"Catch 22" is an American title, and presumably the concept is international, if not universal. The French language offers the term "cercle vicieux", but then so does English. Is it just because I have spent most of my adult life in France that the phenomenon feels so French to me? Or is there something special about the Gallic "cercle vicieux", something more circular or... more vicious?
One of the first of these "catches" I encountered in France was the source of great, though short-lived, anguish for me. One feels particularly vulnerable when attacked in the vital parts, that is -- in this case -- one's right to work, eat, study and breathe on the area of ground one happens to be on. And of course I was less accustomed to the Catch 22 syndrome at the time. This first catch caught me out when I tried to enrol in a PhD in Paris. After a few hours queueing at the service de scolarité of the Université Paris VII, I was able to get a "dossier", or a series of forms to fill in; a few days later I had assembled the necessary documents and brought the "dossier" back, and after a few hours more I arrived at the head of the queue again. No, said the woman-behind-the-counter: I had to have a valid "carte de séjour" (residency permit). -- Ah, I said, but the Préfecture de Police (where one gets these things) said I had to be enrolled as a student in order to get one. -- Perhaps, said the woman-behind-the-counter, but I can't enrol you unless you have a valid carte de séjour. -- Can the University give me an official paper saying that I can enrol as soon as I have my carte de séjour? I asked. -- No, she repeated: no student card until you have a carte de séjour. And of course, I thought, walking back out the door in a state of intense frustration due only partly to the hours I had spent queueing to get into the office in the first place, of course no carte de séjour until you have a student card.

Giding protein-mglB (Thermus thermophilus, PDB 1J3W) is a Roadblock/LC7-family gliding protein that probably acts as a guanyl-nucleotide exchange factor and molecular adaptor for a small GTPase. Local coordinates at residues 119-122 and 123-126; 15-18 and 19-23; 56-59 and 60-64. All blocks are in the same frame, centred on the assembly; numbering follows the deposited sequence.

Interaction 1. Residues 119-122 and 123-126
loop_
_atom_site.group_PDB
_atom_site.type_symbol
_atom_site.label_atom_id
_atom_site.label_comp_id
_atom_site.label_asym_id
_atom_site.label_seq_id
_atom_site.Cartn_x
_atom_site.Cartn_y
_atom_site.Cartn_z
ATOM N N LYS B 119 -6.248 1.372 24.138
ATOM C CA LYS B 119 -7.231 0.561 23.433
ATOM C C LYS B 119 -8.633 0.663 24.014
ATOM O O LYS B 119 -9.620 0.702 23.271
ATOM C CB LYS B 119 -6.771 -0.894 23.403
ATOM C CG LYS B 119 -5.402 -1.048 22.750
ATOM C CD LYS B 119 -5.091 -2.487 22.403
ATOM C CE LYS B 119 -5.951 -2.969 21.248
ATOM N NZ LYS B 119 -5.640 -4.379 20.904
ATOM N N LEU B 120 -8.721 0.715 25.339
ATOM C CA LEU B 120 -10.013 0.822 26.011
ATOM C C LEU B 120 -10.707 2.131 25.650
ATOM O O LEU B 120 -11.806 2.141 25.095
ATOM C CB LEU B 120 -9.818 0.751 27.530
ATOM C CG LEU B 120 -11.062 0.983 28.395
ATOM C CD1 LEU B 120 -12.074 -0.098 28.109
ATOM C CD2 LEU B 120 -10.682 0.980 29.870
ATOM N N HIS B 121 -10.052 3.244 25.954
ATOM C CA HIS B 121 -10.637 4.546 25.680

In fact life is really very simple and all I had to do was return to the Préfecture de Police, queue patiently for the requisite number of hours in a room full of anguished, sweating foreign students (Question: Do foreigners smell? Answer: Yes; fear and anguish make you sweat) in much less comfortable situations than my own, and ask for a _temporary_ carte de séjour. With a one month residency permit you can enrol as a student, and once you have a student card you can get a year-long permit. If you time these things right, you don't have to go through as many steps the following year. What caused me unnecessary angst was that no one explained these things to me -- information being worth its weight in gold in France, don't expect anyone to give you any for free.
I encountered a similar catch at second hand when I went to apply for a work permit. To get one of these you have to go to the centre for the "main d'œuvre étrangère", or Foreign Work Office. I should have realised as soon as I got there that something was up: there were two counters, with two different civil servants behind bullet-proof glass, but although there was a very long queue at one counter there were only a few people waiting in front of the other. Foolishly, I stood in the shorter queue, and soon found out why people were avoiding it. There was a very small man behind the bullet-proof glass, and perhaps it was because of his height that he hated everyone in the queue so much, and the tall young black guy at the head of the queue in particular. In any case, since the (un)civil servant soon began to shout at the top of his surprising lung capacity, the problem rapidly became clear to everyone in the room except the person concerned: the African was asking for a work permit without having a contract from a potential employer, because the company that wanted to employ him insisted on him having a work permit before they would give him a contract. Perfectly simple, you say. Unfortunately, his level of French did not stand up to being bellowed at, and in any case the irate civil servant wasn't about to give him the information he needed for free.